In Massachusetts are hourly employees required to be paid by the employer for mandatory off site meetings/classes?

Get Legal Help Today

 Secured with SHA-256 Encryption

In Massachusetts are hourly employees required to be paid by the employer for mandatory off site meetings/classes?

We are attending an off-site mandatory meeting/class and are not being paid for
it. What is worse is that it is on a day where some of us would usually be
working. Thus we are not being paid the off day either.

Asked on January 8, 2017 under Employment Labor Law, Massachusetts

Answers:

M.D., Member, California and New York Bar / FreeAdvice Contributing Attorney

Answered 4 years ago | Contributor

If you are a non-exempt hourly wage worker (i.e. not salaried), then the time that you spend in a mandatory job meeting is work time and therefore compensable. In other words, you must be paid for the time that you spend in attendance. Further, if this time puts you into an overtime (i.e. more than 40 in your work week), then it has to be paid as overtime pay. If you are not being properly compensated, you can contact your state department of labor and/or consult with an employment attorney. And you may also be entitled for your traveling time since the meeting is off-site. As for making you work on you day off, unless such action is prohibited under the terms of a union agreement or employment contract, it is legal. The fact is that a company can set the conditions of work much as it sees fit.

M.D., Member, California and New York Bar / FreeAdvice Contributing Attorney

Answered 4 years ago | Contributor

If you are a non-exempt hourly wage worker (i.e. not salaried), then the time that you spend in a mandatory job meeting is work time and therefore compensable. In other words, you must be paid for the time that you spend in attendance. Further, if this time puts you into an overtime (i.e. more than 40 in your work week), then it has to be paid as overtime pay. If you are not being properly compensated, you can contact your state department of labor and/or consult with an employment attorney. And you may also be entitled for your traveling time since the meeting is off-site. As for making you work on you day off, unless such action is prohibited under the terms of a union agreement or employment contract, it is legal. The fact is that a company can set the conditions of work much as it sees fit.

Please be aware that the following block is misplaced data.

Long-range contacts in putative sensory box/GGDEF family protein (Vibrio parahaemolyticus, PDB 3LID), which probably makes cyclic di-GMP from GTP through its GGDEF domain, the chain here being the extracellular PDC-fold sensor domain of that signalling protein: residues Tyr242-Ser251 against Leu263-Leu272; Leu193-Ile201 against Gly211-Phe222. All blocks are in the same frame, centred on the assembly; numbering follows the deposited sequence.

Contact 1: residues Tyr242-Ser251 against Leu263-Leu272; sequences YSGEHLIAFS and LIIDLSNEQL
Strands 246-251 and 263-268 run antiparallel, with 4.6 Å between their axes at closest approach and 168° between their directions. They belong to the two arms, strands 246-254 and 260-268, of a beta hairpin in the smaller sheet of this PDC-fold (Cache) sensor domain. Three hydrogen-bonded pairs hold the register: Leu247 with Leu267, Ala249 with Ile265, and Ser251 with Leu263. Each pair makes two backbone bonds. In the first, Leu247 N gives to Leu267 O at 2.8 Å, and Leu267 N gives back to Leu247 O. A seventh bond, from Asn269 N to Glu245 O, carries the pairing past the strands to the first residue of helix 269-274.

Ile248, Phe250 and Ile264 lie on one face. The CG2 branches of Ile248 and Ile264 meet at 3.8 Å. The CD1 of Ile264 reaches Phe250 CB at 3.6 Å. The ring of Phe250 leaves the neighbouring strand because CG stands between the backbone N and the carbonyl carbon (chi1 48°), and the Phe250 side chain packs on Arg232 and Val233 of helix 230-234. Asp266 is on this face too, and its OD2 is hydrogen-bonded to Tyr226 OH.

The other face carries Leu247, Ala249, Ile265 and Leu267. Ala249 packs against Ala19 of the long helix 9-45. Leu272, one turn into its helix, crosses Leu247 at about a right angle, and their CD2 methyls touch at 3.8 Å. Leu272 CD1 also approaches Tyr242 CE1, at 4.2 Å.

IMPORTANT NOTICE: The Answer(s) provided above are for general information only. The attorney providing the answer was not serving as the attorney for the person submitting the question or in any attorney-client relationship with such person. Laws may vary from state to state, and sometimes change. Tiny variations in the facts, or a fact not set forth in a question, often can change a legal outcome or an attorney's conclusion. Although AttorneyPages.com has verified the attorney was admitted to practice law in at least one jurisdiction, he or she may not be authorized to practice law in the jurisdiction referred to in the question, nor is he or she necessarily experienced in the area of the law involved. Unlike the information in the Answer(s) above, upon which you should NOT rely, for personal advice you can rely upon we suggest you retain an attorney to represent you.

Get Legal Help Today

Find the right lawyer for your legal issue.

 Secured with SHA-256 Encryption